Design in Nature: Learning from Trees
Springer Science & Business Media, Jan 28, 1998 - Architecture - 276 pages
The chicken bone which you nibbled and threw away yesterday was a high-tech product! In fact it was a superlative light-weight design functionally adapted to the mechanical requirements. No engineer in the world has as yet been able to copy this structural member, which is excellently optimized in its external shape and its internal architecture as regards minimum weight and maximum strength.
The tree trunk on which you recently carved your initials has also over the course of its life, steadily improved its internal and external structure and adapted itself optimally to new loads. In the course of its biomechanical self-optimization, it will heal the notch you cut as speedily as possible, in order to repair even the smallest weak point, which might otherwise cost it its life in the next storm.
This book is dedicated to the understanding of this biomechanical optimization of shape. And not only that: With the knowledge of these perfect processes of self-optimization in nature, techniques for the improvement of mechanical structural members could be developed. Industry already uses them. Nature shows us the way to eco-design, to machines in accordance with nature's laws governing structures and shapes.
CLAUS MATTHECK: Born in Dresden, Germany in 1947. Study of physics in Dresden, PhD in theoretical physics in 1973. Habilitation in the field of damage control in 1985. Lectures on biomechanics at the University of Karlsruhe. Head of the Department of Biomechanics of the Research Centre in Karlsruhe, where the results described in this book were obtained. Several awards in science and literature.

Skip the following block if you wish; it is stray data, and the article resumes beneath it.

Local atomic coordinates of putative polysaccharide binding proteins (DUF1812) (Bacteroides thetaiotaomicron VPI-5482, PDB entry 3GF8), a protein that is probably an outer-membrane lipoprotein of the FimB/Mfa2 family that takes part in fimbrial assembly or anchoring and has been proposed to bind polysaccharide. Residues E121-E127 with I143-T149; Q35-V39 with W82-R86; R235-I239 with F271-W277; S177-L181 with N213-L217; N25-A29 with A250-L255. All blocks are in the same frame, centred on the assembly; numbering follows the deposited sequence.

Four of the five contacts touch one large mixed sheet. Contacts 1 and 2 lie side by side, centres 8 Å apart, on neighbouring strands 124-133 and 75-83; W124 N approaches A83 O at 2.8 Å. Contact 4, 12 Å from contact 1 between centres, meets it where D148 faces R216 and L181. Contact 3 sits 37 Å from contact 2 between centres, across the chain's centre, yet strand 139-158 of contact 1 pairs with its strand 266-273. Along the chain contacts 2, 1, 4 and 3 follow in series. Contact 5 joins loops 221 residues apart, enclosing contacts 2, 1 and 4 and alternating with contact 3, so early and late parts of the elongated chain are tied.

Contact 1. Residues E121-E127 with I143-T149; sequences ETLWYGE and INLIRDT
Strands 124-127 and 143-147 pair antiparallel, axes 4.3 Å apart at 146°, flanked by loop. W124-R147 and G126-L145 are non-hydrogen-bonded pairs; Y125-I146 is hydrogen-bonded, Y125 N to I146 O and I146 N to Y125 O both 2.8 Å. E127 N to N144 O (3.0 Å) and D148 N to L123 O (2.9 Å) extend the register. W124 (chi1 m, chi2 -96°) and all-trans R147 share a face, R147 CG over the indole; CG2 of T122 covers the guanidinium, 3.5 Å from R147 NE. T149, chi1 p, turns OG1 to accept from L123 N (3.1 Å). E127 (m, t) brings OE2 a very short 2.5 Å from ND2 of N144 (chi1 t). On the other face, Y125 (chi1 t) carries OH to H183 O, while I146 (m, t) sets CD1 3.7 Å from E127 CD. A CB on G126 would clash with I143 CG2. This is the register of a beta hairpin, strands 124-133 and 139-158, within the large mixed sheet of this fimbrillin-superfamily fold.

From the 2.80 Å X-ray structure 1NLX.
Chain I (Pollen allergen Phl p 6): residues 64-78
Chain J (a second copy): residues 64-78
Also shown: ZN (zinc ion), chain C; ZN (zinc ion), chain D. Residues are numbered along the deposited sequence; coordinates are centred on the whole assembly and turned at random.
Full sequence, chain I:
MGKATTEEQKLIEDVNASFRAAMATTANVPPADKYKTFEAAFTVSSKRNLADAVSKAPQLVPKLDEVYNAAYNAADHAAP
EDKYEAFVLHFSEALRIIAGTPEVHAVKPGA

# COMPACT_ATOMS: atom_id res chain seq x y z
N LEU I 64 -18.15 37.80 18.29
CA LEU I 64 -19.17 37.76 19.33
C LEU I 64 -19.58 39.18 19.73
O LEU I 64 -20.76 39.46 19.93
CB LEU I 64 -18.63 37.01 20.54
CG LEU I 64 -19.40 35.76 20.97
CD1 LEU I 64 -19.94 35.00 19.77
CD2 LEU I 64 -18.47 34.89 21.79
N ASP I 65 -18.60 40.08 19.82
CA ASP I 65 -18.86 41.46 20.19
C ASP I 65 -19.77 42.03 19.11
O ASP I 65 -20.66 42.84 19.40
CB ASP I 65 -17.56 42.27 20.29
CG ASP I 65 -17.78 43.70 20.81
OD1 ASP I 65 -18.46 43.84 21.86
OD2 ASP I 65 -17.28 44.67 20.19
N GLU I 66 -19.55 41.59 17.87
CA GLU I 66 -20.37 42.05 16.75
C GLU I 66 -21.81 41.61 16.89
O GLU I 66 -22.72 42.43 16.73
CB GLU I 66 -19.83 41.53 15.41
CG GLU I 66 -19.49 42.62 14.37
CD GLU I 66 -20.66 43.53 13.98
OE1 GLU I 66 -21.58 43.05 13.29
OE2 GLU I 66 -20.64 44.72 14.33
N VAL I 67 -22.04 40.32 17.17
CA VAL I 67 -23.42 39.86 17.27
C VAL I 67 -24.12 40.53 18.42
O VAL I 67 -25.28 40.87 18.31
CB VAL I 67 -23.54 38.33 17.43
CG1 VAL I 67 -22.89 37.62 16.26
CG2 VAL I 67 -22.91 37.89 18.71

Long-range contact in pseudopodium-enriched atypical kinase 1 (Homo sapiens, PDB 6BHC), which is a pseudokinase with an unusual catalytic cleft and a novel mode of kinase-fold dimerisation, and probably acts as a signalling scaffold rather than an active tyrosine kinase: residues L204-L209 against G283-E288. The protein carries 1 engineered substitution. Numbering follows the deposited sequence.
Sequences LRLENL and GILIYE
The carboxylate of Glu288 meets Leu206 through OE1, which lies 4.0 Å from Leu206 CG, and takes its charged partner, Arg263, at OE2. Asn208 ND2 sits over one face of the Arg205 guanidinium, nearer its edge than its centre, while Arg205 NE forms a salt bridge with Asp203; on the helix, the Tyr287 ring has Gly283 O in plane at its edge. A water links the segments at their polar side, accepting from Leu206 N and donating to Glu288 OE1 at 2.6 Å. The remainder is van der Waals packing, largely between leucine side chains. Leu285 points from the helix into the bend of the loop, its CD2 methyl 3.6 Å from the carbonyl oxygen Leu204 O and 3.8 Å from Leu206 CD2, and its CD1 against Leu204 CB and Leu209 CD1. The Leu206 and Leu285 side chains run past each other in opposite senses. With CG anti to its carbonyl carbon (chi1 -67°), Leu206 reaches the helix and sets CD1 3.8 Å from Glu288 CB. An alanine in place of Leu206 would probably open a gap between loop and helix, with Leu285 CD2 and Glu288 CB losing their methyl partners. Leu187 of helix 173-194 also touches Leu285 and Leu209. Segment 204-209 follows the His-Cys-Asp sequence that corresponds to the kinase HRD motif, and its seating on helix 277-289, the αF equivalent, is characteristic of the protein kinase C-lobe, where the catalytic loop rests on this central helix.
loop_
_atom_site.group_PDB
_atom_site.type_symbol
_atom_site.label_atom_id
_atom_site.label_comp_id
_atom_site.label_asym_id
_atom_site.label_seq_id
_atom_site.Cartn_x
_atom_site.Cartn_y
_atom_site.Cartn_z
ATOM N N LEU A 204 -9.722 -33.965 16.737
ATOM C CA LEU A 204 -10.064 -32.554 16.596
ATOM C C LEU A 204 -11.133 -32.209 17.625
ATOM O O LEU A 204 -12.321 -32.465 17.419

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Prof Mattheck explains very lucidly how engineers who wants to evolve the best engineering design of components- with high strength and light weight in general- can learnn from nature this art . The book is very stimulating to engineering mechanics students.
The Minimum on Mechanics
Thermal Expansion and Thermal Stresses
The Finite Element Method FEM
Notches and Notch Stresses
Overview of the Mechanics
What Is a Good Mechanical Design?
The Axiom of Uniform Stress and How Computer Methods Derive from It
Failure of ThickWalled Wooden Tubes by CrossSectional Flattening
The Tree as a ThinWalled Tube
The Open CrossSection The LoadDependent Chameleon
The Devils Ear
Fatal Failure or Last Resort?
The Wind Breakage of ShallowRooters
The Beginning of the End
ComputerAided Optimization Growth in the Computer
Away with the Ballast
The StressIncrementControlled SKO Method
Presentation of the Methods at a Glance
The Mechanics of Trees and the SelfOptimization of Tree Shape
The Top Rules
The Quest for Light
The Axiom of Uniform Stress and Tree Shape
From the HighTech Connection to the Point of Potential Breakage
Risk Only with Incorrect Loading
The Tension Fork
The Compression Fork
Ingenious Anchors with a Penchant for Social Contacts
Points of Potential Breakage are Speedily Repaired
Mechanical Companionship with Inanimate Objects
Species Difference as a Mechanical Handicap
From First Kiss to LifeLong Marriage
The Cross Weld
Merciless Welding Artist
Advantages of the Social Behaviour of Trees for the Species
The Internal Diary as a Consequence of the External Situation
Reaction Wood and Helical Grain in the Sawn Section
The Sawn Section Through Healed Wounds
The Sick Report of the Annual Rings
A Dead Branch Is Treated Like a Steel Tube
The Trees Marriage in the Sawn Section
Summary of the Rules for Annual Ring Design
The Fear of Shear Stress
How Does a Tree Break?
Can Trees Really Not Shrink?
UltraLight and Very Strong by Continuous Optimization of Shape
Healing of a Femur Fracture
The Consequences of Hip Prostheses for the Femur
The Vertebral Arch A Weak Point?
MicroFrameworks as Pressure Distributor Dash Pot and LightWeight Internal Architecture
The Wanderings of the Trabeculae in the Search for Pure Axial Loading
Bony Frameworks and Tree Frameworks Compared
The Reasons Why Bones Are Better at Adapting Their Shape
ShapeOptimized by Success in the Lottery of Heredity
Thorn Shape and Load Direction
Why a Shell Theory Is Inadequate for Shape Optimization
Tortoises and Nuts
UltraLight but Highly Specialized
A Functional Identity
Buttress Roots from the Standpoint of Bracing
Shape Optimization by Growth in Engineering Design
Shape Optimization of ThreeDimensional Components
Design Target and Realization
Sensitization by Specialization
Ecodesign and ClosetoNature Computer Empiricism
New Examples of Application in SelfExplanatory Illustrations